"Kike" by Hilda a short story which relates the experience of immigration through the eyes of eight year old Kike who is leaving Havana, Cuba to live with his grandfather in Miami, Florida following the Cuban Revolution. He is on the airplane and looks wistfully down at his parents, who stay behind and remembers his grandmother running after the car, crying, "My son, my son". It has many humorous moments and appeals to students.

Films which Depict Themes of Immigration and Migration

In my Seminar class, Storytelling around the Globe, led by Dudley Andrew at the Yale National Initiative,7 I viewed many international films which featured children, origin legends, and storytelling. The films are rich tales from Africa, Ireland, China, France, Japan, Cuba, and Iran. They are delightfully insightful films which portray life, culture, and humanity in an endearing, unforgettable fashion. I have not previously used films in presenting the topic of immigration but have been inspired to do so during this seminar. I sought out films which have immigration or a migratory movement theme, which feature children or teenagers, and which were in Spanish or featured Latin American culture or themes. As with the literature and poetry selections, students will be looking at the film critically and will be analyzing the films from the perspective of point of view, tone, voice, symbolism, and theme. They will look at the artistic elements of the film. I will include several films in the unit. Some films they will view in their entirety and for other films they will view clips or trailers.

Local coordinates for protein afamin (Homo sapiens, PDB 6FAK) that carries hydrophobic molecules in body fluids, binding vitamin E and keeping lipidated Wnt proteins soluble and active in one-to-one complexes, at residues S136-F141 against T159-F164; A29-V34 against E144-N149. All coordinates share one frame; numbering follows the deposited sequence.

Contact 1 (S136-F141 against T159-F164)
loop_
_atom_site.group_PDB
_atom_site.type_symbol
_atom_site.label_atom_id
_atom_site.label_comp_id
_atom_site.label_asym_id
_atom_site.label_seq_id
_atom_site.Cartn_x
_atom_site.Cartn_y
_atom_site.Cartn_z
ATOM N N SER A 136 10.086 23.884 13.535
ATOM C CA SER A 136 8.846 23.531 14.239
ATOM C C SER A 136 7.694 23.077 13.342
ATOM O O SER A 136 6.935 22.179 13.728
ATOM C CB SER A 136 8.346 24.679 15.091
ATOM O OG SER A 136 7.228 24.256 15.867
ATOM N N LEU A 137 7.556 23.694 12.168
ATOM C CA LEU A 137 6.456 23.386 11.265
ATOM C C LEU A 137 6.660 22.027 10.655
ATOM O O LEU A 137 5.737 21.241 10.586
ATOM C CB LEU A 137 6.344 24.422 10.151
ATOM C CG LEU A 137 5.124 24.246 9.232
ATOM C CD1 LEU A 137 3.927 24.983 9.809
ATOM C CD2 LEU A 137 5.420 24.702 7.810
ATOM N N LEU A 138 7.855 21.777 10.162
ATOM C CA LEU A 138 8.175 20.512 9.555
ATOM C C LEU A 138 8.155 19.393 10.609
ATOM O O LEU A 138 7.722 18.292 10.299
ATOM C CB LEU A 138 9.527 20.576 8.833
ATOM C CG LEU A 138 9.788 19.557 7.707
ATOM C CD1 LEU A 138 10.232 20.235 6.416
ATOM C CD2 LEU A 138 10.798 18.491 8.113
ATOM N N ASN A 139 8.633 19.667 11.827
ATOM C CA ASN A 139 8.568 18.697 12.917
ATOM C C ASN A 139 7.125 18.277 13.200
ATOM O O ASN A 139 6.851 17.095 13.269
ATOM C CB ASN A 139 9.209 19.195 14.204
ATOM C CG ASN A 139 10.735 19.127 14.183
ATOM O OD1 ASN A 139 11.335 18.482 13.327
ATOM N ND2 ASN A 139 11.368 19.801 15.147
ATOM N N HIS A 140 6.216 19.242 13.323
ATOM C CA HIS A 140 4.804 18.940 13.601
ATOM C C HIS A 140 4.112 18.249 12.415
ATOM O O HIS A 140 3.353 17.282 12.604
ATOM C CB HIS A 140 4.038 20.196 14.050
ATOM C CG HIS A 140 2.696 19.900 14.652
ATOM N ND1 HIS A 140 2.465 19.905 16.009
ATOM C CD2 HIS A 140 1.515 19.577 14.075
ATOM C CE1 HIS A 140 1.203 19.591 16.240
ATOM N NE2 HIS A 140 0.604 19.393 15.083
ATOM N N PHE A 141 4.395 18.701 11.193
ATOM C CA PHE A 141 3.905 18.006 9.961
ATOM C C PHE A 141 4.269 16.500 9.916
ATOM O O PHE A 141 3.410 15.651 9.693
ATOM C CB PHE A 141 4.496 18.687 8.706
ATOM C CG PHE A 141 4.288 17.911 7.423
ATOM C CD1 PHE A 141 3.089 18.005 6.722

The films that I am considering using include El Norte, Viva Cuba, Sin Nombre, and Into the West. As I become more experienced with film and the art of critical analysis, I will add other films to the repertoire of films. I will also add films from other countries and in other languages that will reflect the diversity of my school.

The Films

El Norte

Director: Gregory Nava

Country: United States, 1983

139 minutes long, DVD

In El Norte, two indigenous siblings, Enrique and Rosa, flee Guatemala to come to the United States after their father is murdered and their mother disappears as a repressive government seeks to kill the native villagers. They are political refugees who flee to come North to safety and a better future in the United States. There are three parts: Part I in Guatemala, Part II El Coyote, in Mexico, and Part III, the North. The dehumanizing hardships of illegal immigrants are vividly portrayed as Enrique and Rosa suffer betrayal in Mexico, endure a horrendous border crossing, and ultimately are defeated in their quest for the American Dream as Rosa dies and Enrique compromises his commitment to family when he puts employment before family.

In reviewing the film, Tom Charity, in Sight and Sound describes the film as low—budget realism with elements of epic fable, melodrama, and folktale. He notes that Director Nava, , "ties the hardships of immigration to the "kill—or—be—killed success ethic that drives American capitalism.alism."

The film is melodramatic; however it does portray many of the hardships that illegal immigrants experience in coming to and living in the United States. Like Enrique and Rosa, my students have described border crossings in which they questioned whether they would live through the experience. They will identify with the hardships of looking for work and going to school to try to learn English.

Sin Nombre

Director: Gary Fukunaga

Country: Mexico, 2009

96 minutes long

Soon to be released on DVD

Spanish with English subtitles